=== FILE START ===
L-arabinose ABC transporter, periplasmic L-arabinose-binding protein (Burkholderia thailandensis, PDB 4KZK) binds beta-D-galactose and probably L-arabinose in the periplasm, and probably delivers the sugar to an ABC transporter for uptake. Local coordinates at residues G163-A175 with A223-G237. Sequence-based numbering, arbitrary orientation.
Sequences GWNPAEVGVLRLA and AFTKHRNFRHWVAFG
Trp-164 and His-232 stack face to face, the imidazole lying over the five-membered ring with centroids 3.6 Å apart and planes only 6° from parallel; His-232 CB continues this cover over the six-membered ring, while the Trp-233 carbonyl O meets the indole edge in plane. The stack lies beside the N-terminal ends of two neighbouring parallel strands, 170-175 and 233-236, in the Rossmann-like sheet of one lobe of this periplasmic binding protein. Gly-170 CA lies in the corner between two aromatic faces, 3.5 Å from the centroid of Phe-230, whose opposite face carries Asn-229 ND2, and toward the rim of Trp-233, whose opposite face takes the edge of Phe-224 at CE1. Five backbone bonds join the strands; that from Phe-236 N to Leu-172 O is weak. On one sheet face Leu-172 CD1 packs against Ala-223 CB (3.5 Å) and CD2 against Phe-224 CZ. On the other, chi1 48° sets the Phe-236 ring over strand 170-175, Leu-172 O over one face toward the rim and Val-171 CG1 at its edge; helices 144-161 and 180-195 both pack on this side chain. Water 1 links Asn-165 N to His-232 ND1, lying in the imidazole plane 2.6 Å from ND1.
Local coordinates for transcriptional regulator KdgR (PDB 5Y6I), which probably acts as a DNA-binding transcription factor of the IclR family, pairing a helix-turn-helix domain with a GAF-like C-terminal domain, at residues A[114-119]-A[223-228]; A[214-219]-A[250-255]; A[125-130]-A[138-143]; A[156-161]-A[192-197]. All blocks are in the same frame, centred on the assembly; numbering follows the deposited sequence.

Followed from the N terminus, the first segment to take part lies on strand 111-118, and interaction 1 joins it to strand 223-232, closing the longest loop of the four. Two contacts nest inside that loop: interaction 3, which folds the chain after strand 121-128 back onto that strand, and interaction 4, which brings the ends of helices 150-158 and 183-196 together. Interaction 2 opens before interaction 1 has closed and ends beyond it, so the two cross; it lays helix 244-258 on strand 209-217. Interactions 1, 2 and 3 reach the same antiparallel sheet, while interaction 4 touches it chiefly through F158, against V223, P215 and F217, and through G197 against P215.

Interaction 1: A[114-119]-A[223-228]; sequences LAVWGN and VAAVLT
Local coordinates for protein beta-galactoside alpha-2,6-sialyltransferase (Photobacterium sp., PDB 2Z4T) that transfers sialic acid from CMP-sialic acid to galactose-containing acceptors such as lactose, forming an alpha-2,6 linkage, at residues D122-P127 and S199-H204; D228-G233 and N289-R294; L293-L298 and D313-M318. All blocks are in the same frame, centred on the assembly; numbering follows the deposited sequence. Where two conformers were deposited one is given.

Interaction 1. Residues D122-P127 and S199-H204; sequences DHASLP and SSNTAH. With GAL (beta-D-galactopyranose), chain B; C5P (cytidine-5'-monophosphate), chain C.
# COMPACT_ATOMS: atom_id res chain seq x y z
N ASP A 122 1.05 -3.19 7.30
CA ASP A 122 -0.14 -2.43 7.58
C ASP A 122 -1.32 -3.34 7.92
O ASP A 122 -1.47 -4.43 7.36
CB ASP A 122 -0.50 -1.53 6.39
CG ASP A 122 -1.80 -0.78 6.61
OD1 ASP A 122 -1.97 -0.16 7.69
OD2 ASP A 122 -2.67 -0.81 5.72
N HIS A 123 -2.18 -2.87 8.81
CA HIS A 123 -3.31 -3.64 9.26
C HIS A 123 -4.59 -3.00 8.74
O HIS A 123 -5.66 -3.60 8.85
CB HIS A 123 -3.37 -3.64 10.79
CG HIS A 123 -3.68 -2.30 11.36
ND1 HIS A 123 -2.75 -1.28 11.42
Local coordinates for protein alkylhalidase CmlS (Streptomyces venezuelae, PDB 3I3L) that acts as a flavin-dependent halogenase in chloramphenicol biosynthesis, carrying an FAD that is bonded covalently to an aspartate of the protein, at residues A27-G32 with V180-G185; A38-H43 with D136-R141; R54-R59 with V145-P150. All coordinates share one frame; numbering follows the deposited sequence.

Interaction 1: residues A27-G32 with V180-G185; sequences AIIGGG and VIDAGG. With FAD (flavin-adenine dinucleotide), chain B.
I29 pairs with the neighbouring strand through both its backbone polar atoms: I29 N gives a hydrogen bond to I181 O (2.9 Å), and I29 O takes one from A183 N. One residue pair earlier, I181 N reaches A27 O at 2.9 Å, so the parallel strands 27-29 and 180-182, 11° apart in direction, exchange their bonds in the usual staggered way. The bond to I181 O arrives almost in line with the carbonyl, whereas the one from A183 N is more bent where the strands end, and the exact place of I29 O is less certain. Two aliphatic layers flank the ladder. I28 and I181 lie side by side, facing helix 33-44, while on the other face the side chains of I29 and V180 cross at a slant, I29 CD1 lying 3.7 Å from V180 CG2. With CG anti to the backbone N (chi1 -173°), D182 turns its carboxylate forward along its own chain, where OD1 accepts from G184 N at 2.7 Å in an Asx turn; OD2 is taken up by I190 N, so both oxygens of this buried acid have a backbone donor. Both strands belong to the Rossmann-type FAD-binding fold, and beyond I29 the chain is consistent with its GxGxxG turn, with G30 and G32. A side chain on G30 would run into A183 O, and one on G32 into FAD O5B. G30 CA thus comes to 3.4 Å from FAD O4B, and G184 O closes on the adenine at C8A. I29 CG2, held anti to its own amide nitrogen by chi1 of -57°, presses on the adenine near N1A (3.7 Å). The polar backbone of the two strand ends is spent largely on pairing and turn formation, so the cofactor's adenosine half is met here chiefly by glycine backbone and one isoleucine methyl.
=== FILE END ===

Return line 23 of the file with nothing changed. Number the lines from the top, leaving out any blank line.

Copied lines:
CG HIS A 123 -3.68 -2.30 11.36